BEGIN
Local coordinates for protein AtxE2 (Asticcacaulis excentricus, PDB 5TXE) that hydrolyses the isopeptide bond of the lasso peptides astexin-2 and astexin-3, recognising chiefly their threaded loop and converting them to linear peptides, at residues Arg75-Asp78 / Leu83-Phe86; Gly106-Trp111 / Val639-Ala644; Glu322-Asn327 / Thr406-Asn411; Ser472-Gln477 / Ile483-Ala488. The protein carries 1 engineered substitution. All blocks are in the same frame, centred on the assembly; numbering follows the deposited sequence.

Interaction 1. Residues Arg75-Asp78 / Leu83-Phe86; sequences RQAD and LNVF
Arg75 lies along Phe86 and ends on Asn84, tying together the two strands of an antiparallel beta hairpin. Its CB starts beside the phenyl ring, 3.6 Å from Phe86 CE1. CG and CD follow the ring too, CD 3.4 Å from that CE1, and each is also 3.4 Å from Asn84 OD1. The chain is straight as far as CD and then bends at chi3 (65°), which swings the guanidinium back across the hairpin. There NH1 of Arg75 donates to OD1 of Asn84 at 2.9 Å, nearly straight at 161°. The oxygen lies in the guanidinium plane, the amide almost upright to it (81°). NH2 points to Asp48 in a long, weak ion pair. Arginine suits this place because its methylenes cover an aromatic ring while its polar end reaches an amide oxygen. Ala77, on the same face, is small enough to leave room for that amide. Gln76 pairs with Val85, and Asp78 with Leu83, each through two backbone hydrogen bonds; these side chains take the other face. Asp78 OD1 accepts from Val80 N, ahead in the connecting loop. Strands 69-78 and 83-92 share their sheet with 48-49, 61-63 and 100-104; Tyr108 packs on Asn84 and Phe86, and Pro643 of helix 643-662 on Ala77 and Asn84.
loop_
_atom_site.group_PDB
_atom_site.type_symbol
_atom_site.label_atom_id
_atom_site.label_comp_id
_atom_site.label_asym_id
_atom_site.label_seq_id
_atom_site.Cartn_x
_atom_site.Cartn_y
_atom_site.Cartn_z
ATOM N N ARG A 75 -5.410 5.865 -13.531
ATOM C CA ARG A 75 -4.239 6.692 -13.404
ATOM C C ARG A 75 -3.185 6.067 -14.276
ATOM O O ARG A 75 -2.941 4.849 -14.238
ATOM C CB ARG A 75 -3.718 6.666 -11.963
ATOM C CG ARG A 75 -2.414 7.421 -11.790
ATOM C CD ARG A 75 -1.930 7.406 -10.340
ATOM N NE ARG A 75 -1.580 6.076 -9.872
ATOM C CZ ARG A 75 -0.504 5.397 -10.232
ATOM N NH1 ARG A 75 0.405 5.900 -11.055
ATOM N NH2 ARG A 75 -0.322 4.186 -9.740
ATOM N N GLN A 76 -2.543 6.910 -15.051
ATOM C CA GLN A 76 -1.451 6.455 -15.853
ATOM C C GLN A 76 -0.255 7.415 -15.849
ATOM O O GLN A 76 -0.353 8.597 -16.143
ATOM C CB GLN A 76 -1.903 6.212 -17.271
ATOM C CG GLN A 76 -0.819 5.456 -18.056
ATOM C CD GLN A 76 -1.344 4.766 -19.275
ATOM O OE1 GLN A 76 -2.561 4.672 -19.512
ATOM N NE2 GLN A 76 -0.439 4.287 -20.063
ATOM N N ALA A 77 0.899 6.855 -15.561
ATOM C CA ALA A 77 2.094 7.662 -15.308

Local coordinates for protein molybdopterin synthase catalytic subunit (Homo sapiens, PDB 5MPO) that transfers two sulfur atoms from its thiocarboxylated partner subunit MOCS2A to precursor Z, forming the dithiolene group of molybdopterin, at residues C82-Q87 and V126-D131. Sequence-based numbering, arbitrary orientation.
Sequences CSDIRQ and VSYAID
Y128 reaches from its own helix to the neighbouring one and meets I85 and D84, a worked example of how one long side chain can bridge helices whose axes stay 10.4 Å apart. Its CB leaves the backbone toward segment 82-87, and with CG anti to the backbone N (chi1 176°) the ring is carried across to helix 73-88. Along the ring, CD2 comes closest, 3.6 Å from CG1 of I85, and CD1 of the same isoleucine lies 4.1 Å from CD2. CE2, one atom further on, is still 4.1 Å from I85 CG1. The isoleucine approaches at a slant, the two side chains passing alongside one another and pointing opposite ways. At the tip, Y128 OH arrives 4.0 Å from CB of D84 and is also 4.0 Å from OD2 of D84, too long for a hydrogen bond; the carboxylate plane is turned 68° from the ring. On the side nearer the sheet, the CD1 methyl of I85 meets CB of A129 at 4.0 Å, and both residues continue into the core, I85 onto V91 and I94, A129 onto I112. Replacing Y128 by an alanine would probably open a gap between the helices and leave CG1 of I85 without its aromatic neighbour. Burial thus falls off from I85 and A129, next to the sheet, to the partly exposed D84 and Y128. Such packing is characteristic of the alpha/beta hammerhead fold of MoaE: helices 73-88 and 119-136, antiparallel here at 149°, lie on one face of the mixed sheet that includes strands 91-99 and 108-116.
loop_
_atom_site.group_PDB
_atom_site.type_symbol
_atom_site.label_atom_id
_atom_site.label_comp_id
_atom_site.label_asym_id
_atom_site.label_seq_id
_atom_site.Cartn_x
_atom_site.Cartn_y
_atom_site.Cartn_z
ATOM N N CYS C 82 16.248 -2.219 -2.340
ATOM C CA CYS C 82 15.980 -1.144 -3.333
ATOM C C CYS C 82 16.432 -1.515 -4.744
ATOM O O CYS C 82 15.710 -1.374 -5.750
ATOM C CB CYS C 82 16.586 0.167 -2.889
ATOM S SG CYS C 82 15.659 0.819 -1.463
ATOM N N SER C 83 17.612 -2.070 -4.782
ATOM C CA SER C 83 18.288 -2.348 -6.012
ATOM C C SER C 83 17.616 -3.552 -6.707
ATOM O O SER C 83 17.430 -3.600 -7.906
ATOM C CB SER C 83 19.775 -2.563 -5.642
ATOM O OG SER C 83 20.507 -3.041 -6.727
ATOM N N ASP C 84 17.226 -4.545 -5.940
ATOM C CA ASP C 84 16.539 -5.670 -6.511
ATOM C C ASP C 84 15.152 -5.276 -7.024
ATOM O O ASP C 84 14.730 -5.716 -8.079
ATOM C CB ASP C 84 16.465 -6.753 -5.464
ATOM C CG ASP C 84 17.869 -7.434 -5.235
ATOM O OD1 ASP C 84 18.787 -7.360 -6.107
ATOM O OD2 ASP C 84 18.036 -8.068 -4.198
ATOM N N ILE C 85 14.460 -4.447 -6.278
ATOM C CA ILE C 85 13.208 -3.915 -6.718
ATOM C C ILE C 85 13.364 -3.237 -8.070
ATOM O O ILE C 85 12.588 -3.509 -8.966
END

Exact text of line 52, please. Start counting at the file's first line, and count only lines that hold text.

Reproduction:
ATOM O O CYS C 82 15.710 -1.374 -5.750